Disinfecting stinky leather without damaging it beyond use?
March 27, 2011 2:57 PM   Subscribe

My all-leather combat boots stink. Probably colonized by fungus. Looking to disinfect and wash without murdering the old, already mildly damaged leather.

Pretty much what it says on the front page. I have some nice old Corcoran 10" Field Boots that I am overly fond of. They looked about a year old for 5 straight years, didn't smell of more than mild eau de foot, but then I took a new job, worked long, hot hours, and caught a nasty case of athlete's foot that resisted over-the-counter products. The boots have about another year or so of life left in them, and I'd like to keep them as long as possible for sentimental reasons--I've worn them to a lot of concerts, parties, jobs... a lot of life, basically. But mostly I'm totally poor and would rather buy cleaning product than toss otherwise wearable steel-toes. Still, when you can smell your shoes stankin' when you cross your leg, something must be done.

I tried some anti-odor powder, which works for a day, and then it's back to exactly where I was before hand. It's not killing anything. Plus the outside of the leather is starting to smell.

I've found lots of advice on how to prevent shoe odor from here on out, but as for disinfecting and cleaning porous, all-leather, deep, airless boots, Google and other Ask Mefi's haven't been clear.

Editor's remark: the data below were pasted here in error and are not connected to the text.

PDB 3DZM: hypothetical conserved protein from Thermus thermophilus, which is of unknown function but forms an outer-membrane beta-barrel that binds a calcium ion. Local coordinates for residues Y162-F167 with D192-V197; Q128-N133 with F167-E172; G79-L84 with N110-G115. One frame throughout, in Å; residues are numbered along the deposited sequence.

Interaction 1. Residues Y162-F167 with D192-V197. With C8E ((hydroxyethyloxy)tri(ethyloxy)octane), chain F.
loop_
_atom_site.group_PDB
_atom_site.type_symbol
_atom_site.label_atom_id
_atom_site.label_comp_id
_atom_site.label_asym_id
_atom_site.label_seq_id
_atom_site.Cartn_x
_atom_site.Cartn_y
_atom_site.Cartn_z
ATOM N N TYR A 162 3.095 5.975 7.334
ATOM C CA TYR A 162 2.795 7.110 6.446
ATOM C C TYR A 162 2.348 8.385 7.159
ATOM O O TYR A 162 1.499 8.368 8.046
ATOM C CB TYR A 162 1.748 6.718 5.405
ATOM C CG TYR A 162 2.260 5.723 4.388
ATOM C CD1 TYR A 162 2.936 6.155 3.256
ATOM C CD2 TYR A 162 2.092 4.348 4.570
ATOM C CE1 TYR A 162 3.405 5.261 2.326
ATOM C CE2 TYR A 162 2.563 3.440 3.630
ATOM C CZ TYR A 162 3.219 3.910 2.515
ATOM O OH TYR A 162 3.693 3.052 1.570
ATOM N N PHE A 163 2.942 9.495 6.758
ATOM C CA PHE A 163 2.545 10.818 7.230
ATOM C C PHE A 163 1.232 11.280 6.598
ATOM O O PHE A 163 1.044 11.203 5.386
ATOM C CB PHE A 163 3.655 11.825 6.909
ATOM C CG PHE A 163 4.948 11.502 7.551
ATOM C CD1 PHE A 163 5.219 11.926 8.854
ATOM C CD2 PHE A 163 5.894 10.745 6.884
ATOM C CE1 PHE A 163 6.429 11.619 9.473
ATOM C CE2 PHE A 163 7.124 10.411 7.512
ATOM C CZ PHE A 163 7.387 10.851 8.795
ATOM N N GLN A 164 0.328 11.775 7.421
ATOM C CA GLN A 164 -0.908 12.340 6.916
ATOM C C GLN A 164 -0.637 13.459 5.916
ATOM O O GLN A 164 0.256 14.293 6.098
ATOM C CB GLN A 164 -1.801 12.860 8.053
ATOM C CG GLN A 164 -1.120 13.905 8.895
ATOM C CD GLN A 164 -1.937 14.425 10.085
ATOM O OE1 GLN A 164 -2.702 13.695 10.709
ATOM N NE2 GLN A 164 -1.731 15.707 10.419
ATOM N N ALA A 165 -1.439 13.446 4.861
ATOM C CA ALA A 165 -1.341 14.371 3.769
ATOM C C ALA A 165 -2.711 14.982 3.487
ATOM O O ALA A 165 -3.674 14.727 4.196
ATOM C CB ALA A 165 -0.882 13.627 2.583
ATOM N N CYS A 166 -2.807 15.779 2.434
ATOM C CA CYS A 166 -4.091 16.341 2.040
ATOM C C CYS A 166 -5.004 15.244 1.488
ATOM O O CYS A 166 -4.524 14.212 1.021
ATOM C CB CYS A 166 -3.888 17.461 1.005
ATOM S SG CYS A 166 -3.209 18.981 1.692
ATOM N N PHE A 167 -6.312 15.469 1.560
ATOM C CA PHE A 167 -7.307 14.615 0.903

Can my boots be disinfected, defungal-ated and cleaned without destroying the old leather?

Here are some of the methods I'm considering and specific questions about them:

* Would freezing the boots kill fungus as well as the bacteria, and kill them completely?

* Would alcohol destroy the leather further, and would it touch any potential fungal infections?

* Does leather harbor fungal infections (I'm 99% sure yes, but it would be 100% before I start considering soaking them in fungicidal liquids).

* Are there particular commercial products that would work on the unfinished interior leather--bowling shoe cleaner? The bowling shoes available for rent at lanes always seem pretty water-tight inside and out.

*Any recommended home brew disinfectant solutions, including but not limited to bleach, lysol, hydrogen peroxide, tea tree oil, vinegar? I've heard hydrogen peroxide mentioned. Bleach solutions sound like and extremely poor idea for leather goods, but maybe if it's diluted enough it's a viable option. Vinegar is mildly disinfectant, but I worry about the ph. I own tea tree oil, which is funguscidal, but it's a tiny bottle and I don't know if I could get enough into the leather to help. Or if it's ph balanced.

Once I kill the bacterial/fungal colonies, is something like saddle soap the best bet for washing out the teeny bacterial corpses and teeny bacteria-poop? I'm also like advise on drying combat boots in a cold climate. Stick a blow-dryer down them for a couple of hours set to low heat?

Whew! Sorry so long-winded, I just got new ADD meds... Heh...
posted by wires to Clothing, Beauty, & Fashion (6 answers total) 8 users marked this as a favorite
Best answer: Try the old Army remedy: Spray them inside and out with Lysol (the regular old-fashioned unscented disinfectant spray that comes in a pale yellow aerosol can). Really saturate the inside especially. The leave them to dry naturally at room temperature. Repeat as needed.
posted by amyms at 3:09 PM on March 27, 2011 [2 favorites]

Best answer: I'm pretty sure tea tree oil is a no-go because it eats through certain rubbers and plastics.

I've used alcohol on leather successfully, but not for this purpose. I'm pretty sure alcohol is the main ingredient in bowling shoe disinfectant. Basically, we're talking about Lysol here.